while moving along the ROC curve [37]. Here, TPR is the true positives rate (or sensitivity), TNR is the true negatives rate (or specificity), and FPR is the false positive rate. The optimal classification accuracy is shown in Fig. 10 for the same steganalyzers and techniques used for cover selection. The accuracy increases with increasing size of secret image. To demonstrate this, a larger range of secret image size was analyzed. Starting from a size 64 × 64, the detection accuracy for random covers was larger than 0.8 (Fig. 10a), which indicated low security. MSCI always provided lower detection accuracy (Fig. 10b). The same was true for the steganalysis techniques seen in [31, 32] (Fig. 10c and d, respectively). For a secret image of size 32 × 32 and 48 × 48, the proposed method was very stable considering all four steganalysis techniques. This guaranteed secret communication without detection. The detection rate is reduced by 30% on average when using the MSCI as shown in Fig. 10b, d compared with the four steganalysis techniques [28,29,30,31,32] shown in Fig. 10a, c.
MSCI found a cover image that provided minimal visual distortion. As a result, the DCT coefficients and local image characteristics did not change significantly. This made the resulting stegoimages more transparent for the steganalysis tools.
4 Conclusions and future work
In this paper, automatic cover image selection was examined and analyzed in detail. The use of secret image characteristics for global filtration significantly improved efficiency. The histogram and the entropy were presented as characteristics. An intensitybased local feature set was also proposed for local block matching. Its direct relation with such metrics as the PSNR and MSE was explained analytically, and its efficiency against the existing local block analysis techniques was demonstrated experimentally. In addition, analysis of the optimal block size and local block geometrical manipulations was introduced as mechanisms for further improvement of stegoimage quality.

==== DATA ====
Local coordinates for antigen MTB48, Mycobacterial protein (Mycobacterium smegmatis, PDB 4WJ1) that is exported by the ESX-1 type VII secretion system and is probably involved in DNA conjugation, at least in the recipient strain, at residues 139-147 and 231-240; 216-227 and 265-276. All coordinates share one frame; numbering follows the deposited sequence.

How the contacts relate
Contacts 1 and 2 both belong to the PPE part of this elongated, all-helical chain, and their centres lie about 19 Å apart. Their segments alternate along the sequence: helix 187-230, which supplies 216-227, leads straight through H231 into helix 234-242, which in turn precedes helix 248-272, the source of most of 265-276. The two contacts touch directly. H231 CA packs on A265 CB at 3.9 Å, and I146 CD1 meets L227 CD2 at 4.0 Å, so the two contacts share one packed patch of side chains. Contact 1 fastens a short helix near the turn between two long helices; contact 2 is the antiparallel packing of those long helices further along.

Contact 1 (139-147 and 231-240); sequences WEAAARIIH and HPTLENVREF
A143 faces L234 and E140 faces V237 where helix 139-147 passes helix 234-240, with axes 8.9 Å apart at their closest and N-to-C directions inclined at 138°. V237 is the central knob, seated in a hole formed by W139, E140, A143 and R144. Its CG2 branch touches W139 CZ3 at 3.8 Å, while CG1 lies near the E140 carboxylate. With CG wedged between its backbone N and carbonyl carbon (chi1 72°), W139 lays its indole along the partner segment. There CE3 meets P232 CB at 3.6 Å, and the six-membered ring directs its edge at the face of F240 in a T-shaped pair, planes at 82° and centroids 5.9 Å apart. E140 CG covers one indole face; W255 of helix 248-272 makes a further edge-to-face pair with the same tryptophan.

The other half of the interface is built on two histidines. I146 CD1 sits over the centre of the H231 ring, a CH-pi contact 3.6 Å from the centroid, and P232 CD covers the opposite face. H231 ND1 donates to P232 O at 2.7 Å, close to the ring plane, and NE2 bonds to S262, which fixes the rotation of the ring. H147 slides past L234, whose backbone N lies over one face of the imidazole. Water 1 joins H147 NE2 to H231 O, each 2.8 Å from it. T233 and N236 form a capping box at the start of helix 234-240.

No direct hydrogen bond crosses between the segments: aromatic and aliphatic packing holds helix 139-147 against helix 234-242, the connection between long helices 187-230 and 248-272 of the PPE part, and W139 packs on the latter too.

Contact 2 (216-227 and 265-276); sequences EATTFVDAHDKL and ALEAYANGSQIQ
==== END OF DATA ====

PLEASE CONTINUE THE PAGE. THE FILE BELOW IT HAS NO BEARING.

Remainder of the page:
The experiments confirmed the improvements when using MSCI, both in terms of visual quality and security. The proposed method outperformed the existing methods in terms of visual quality. MSCI could be used in security applications, due to its resistance to modern steganalysis techniques. We believe that our work introduced a new way of looking at improving steganographic process as a whole instead of just focusing on the embedding part.
Further development of the MSCI algorithm is planned. In particular, more global image characteristics will be implemented as criteria for cover filtering suitability. Image distortions can be analyzed in both spatial and DCT domains. MSCI will also be combined with more advanced DCT domain steganography techniques.
Availability of data and materials
The datasets used and/or analyzed during the current study are available from the corresponding author on reasonable request.
Abbreviations
 AUC:

Area under the curve
 DCT:

Discrete cosine transform
 HVS:

Human visual system
 LSB:

Leastsignificant bit
 MSCI:

Most suitable cover image
 MSE:

Mean square error
 PSNR:

Peak signaltonoise ratio
 SVM:

Support vector machines
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SA proposed the methodology of the research, analyzed and interpreted the results and was a major contributor in writing the manuscript.
SAA did the literature review, was a major contributor in the experimental results and in writing the manuscript. MA revised the work and analysed the results. All authors read and approved the final manuscript.
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Abed, S., AlRoomi, S.A. & AlShayeji, M. Efficient cover image selection based on spatial block analysis and DCT embedding. J Image Video Proc. 2019, 87 (2019). https://doi.org/10.1186/s1364001904868
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DOI: https://doi.org/10.1186/s1364001904868
Keywords
 Steganography
 DCT
 Local features
 Cover selection